Don’t take me wrong. I think chemical attacks are beyond horrific. But so are half-million dead people including many women and children killed by bullets and bombs. And so are nine million refugees who lost everything.
My mother and sister stuck in Damascus. People ask me how things are.
This is the best way to describe their status: Before my mother and sister go to the grocery store, they open the window and listen for fifteen minutes. If there is too much action, they go another time.
My daily dilemma in the United States is whether to get the Latte or the cappuccino. Their daily dilemma is to stay alive.
Why does the world keep on watching and waiting?
Why does the world only respond when there are chemical attacks? Are other killings in the name of whatever it is they are fighting over, I lose track, are they less gruesome? More tolerable? Are they less of a killing? Do they not matter as much? Are normal weapons not as bad?
They seem to kill the same.
Do the half million dead because of bullets and bombs not count?
Civil war, or should I say, uncivil war, in my country of Syria has gone on for seven damn years. The world should have said ‘enough’ a long time ago. Those red lines drawn in the sand ended up littered with blood of innocent children, dead and gone.
Oh wait, Syria does not have much oil. What was I thinking?
When Saddam took over Kuwait, he was there a few days before the United States with several other Western Countries turned that place upside down. And when Iraq teetered on mayhem, we were there to make things right.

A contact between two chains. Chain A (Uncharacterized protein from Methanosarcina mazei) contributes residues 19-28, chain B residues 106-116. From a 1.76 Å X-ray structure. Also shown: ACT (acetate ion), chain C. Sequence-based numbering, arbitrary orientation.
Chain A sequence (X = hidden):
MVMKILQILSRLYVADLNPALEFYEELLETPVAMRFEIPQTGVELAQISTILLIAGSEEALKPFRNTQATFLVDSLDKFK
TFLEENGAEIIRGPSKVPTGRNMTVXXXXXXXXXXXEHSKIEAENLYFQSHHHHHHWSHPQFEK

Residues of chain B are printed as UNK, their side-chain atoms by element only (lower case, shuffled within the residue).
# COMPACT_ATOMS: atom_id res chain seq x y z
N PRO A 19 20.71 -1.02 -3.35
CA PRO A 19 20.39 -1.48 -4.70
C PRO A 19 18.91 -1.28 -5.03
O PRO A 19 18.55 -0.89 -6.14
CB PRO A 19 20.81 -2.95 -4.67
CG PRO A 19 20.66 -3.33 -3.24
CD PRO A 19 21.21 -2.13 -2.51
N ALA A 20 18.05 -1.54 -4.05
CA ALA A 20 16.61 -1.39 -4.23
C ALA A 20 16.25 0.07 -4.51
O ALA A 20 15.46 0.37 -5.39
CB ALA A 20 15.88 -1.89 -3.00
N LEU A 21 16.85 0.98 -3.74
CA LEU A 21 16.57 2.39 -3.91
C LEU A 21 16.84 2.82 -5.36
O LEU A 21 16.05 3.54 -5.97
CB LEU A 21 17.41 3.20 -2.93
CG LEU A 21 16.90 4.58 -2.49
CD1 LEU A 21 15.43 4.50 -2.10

The oil had nothing to do with it. We just want to right the wrong.
The world should fix what is wrong regardless of oil.
The world should have intervened in Syria seven years ago.
The world should have spared half-a-million lives.
The world should have allowed nine million refugees to stay in their homes.
The world should have protected one of the oldest and most historical and ancient countries on this planet.
The world should have and should have and should have . . .
Maybe one day the war in my home country will end. Maybe we will find democracy doable, without an Arab Spring, or an Arab Winter, I lose track of the season. And maybe I will be able to take my children home and show them the shop where I used to buy cactus pear ice cream, the sand lot where I used to play marbles, and the corner where I stole my first kiss.
Maybe those dreams will happen one day.
I wonder what kind of ice cream you can get these days in Syria. And I wonder what fills the sand lot, debris and wreckage? Destroyed toys? Shrapnel? Is the sand red? And finally I wonder if Heather is still alive, she had a lot of promise. But so did half a million other dead folks.
Wait, they were killed with allowed weapons.
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